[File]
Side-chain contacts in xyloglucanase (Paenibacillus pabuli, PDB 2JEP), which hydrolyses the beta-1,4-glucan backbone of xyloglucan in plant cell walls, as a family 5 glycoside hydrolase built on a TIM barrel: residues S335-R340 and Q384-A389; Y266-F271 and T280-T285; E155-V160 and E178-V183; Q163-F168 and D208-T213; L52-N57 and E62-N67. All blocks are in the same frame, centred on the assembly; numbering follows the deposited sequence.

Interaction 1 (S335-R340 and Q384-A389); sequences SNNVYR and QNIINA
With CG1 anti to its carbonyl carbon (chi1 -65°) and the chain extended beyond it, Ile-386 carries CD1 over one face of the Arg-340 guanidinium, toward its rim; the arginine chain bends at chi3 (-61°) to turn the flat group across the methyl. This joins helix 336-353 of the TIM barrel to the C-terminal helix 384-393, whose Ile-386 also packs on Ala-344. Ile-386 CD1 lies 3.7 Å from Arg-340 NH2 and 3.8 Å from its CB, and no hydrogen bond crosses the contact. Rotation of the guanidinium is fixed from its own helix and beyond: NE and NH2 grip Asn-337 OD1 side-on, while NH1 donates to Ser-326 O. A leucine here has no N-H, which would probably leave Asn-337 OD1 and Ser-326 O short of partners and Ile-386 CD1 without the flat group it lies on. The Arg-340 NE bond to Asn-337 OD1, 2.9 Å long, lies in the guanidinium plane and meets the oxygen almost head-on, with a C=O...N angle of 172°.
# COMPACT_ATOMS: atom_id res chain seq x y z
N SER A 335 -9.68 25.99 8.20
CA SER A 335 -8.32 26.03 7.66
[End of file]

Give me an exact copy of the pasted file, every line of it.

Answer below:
Side-chain contacts in xyloglucanase (Paenibacillus pabuli, PDB 2JEP), which hydrolyses the beta-1,4-glucan backbone of xyloglucan in plant cell walls, as a family 5 glycoside hydrolase built on a TIM barrel: residues S335-R340 and Q384-A389; Y266-F271 and T280-T285; E155-V160 and E178-V183; Q163-F168 and D208-T213; L52-N57 and E62-N67. All blocks are in the same frame, centred on the assembly; numbering follows the deposited sequence.

Interaction 1 (S335-R340 and Q384-A389); sequences SNNVYR and QNIINA
With CG1 anti to its carbonyl carbon (chi1 -65°) and the chain extended beyond it, Ile-386 carries CD1 over one face of the Arg-340 guanidinium, toward its rim; the arginine chain bends at chi3 (-61°) to turn the flat group across the methyl. This joins helix 336-353 of the TIM barrel to the C-terminal helix 384-393, whose Ile-386 also packs on Ala-344. Ile-386 CD1 lies 3.7 Å from Arg-340 NH2 and 3.8 Å from its CB, and no hydrogen bond crosses the contact. Rotation of the guanidinium is fixed from its own helix and beyond: NE and NH2 grip Asn-337 OD1 side-on, while NH1 donates to Ser-326 O. A leucine here has no N-H, which would probably leave Asn-337 OD1 and Ser-326 O short of partners and Ile-386 CD1 without the flat group it lies on. The Arg-340 NE bond to Asn-337 OD1, 2.9 Å long, lies in the guanidinium plane and meets the oxygen almost head-on, with a C=O...N angle of 172°.
# COMPACT_ATOMS: atom_id res chain seq x y z
N SER A 335 -9.68 25.99 8.20
CA SER A 335 -8.32 26.03 7.66